From Spear to Flintlock: A History of War in Europe and the Middle East to the French Revolution

By Frederic J. Baumgartner | Go to book overview

22
The Wars of Frederick the Great

The greatest force of the Prussian army resides in their wonderful regularity of formation, which long custom has made a habit; in exact obedience and in the bravery of the troops. The discipline of these troops...has such effect that amidst the greatest confusion of an action and the most evident perils their disorder still is more orderly than the good order of their enemies. Consequently, small confusions are redressed and all evolutions made promptly. A general of other troops could be surprised in circumstances in which he would not be if commanding Prussians, since he will find resources in the speed with which they form and maneuver in the presence of the enemy. Prussians' discipline renders these troops capable of executing the most difficult maneuvers, such as traversing a wood in battle without losing their files or distances, advancing in close order at double time, forming with promptness, reversing their direction suddenly to fall on the flank of the enemy, gaining an advantage by a forced march, and in surpassing the enemy in constancy and fortitude.

Frederick II, Instructions for his Generals, trans. Thomas Phillips ( Harrisburg, Penn., 1960), p. 22. Frederick wrote these instructions in 1747 intending to keep them secret. The Austrians captured a copy and published them in 1761.

The modernization of the Russian army became an increasingly important factor in the European balance of power after 1750. Yet even this development was overshadowed by the stupendous rise of the Prussian military. The real heart of the state called the kingdom of Prussia was the duchy of Brandenburg, centered around Berlin in eastern Germany. Through inheritance and successful alliances in the wars of the seventeenth century, Brandenburg's ruling family, the Hohenzollerns, gained lands to the east (the duchy of East Prussia), to the west (several small principalities on the lower Rhine and the Dutch border), and to the north (western Pomerania on the Baltic coast). Except for Pomerania, these lands were widely separated from Brandenburg itself. The Hohenzollerns were eager to win con-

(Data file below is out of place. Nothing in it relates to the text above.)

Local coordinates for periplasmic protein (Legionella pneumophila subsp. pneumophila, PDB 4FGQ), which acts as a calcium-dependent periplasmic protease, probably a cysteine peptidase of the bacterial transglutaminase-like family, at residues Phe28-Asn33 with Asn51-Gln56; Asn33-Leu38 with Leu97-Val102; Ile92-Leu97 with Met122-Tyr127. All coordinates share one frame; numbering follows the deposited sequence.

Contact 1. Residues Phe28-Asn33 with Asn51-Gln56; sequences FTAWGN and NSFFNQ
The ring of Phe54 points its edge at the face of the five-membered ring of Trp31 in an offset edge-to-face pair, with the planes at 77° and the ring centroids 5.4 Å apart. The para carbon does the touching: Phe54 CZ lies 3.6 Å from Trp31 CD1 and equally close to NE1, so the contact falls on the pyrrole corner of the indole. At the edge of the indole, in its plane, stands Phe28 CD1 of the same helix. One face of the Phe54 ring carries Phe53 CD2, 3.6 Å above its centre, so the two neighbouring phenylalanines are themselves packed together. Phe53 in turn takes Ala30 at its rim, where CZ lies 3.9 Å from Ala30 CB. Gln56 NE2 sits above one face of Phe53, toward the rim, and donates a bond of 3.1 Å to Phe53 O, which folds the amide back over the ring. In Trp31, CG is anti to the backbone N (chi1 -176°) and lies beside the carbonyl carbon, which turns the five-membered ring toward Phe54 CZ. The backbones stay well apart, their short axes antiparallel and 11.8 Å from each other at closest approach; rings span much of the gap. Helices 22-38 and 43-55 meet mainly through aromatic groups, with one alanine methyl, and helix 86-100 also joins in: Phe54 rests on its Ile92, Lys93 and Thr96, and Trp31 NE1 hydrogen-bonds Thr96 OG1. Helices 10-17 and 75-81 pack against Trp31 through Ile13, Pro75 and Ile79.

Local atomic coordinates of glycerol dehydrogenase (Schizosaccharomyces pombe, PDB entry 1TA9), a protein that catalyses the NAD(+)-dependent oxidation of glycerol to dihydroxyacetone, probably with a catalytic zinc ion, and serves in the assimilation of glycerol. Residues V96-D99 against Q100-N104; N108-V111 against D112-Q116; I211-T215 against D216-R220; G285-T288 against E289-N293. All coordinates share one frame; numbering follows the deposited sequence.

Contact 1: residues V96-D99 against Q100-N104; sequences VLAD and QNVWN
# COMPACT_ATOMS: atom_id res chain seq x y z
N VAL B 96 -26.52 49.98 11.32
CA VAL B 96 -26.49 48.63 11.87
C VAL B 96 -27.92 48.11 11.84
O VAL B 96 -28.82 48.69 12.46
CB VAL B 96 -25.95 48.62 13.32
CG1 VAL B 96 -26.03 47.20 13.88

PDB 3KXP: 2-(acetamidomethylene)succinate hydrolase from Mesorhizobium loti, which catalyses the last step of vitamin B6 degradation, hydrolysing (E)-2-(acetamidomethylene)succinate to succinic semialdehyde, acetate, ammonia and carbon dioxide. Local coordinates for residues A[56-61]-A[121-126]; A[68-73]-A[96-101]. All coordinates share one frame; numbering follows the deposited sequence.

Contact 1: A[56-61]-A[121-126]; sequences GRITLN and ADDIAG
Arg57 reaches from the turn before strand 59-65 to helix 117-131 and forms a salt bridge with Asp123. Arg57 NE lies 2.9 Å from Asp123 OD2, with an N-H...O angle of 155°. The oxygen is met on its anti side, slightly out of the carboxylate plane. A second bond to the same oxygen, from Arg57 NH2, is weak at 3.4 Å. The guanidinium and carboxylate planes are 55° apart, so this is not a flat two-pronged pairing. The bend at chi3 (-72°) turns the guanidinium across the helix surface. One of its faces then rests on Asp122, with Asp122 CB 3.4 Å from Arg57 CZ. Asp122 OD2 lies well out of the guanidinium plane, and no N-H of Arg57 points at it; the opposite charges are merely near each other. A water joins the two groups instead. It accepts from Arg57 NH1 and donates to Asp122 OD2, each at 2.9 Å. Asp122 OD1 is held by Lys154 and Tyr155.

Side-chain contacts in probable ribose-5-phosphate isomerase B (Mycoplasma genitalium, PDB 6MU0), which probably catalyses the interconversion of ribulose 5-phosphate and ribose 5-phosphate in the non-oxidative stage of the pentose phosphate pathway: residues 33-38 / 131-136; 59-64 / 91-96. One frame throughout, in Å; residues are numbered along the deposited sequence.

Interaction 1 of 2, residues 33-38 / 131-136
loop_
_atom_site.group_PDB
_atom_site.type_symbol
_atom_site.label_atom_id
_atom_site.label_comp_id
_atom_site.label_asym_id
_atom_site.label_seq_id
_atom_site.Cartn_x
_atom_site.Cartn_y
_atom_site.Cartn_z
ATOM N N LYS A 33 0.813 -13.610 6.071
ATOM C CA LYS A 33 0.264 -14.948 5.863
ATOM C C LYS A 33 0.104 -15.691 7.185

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From Spear to Flintlock: A History of War in Europe and the Middle East to the French Revolution
Table of contents

Table of contents

  • Title Page iii
  • Contents v
  • Illustrations vii
  • Maps ix
  • Preface xi
  • 1 - Introduction 1
  • 2 - The Greek Phalanx 7
  • 3 - The Roman Legion 25
  • 4 - The Fall of the Roman Empire 43
  • 5 - The Byzantine and the Arab Empires 55
  • 6 - The Early Middle Ages in Western Europe 67
  • 7 - Feudalism 79
  • 8 - Holy War in the Middle East 93
  • 9 - Castles and Siegecraft 111
  • 10 - War in the High Middle Ages 125
  • 11 - The End of the Medieval Military 141
  • 12 - The Fifteenth Century: Pikes and Guns 157
  • 13 - War in the Renaissance 171
  • 14 - Naval War in the Mediterranean 187
  • 15 - The Rise of the Atlantic Fleets 203
  • 16 - The Sixteenth Century 219
  • 17 - The Dutch Revolt 231
  • 18 - The Thirty Years War 245
  • 19 - The New Model Army and Navy 263
  • 20 - The Wars of Louis XIV 275
  • 21 - War in the Early Eighteenth Century 291
  • 22 - The Wars of Frederick the Great 307
  • 23 - The French Revolution 321
  • Suggested Readings 329
  • Index 337
  • About the Author *
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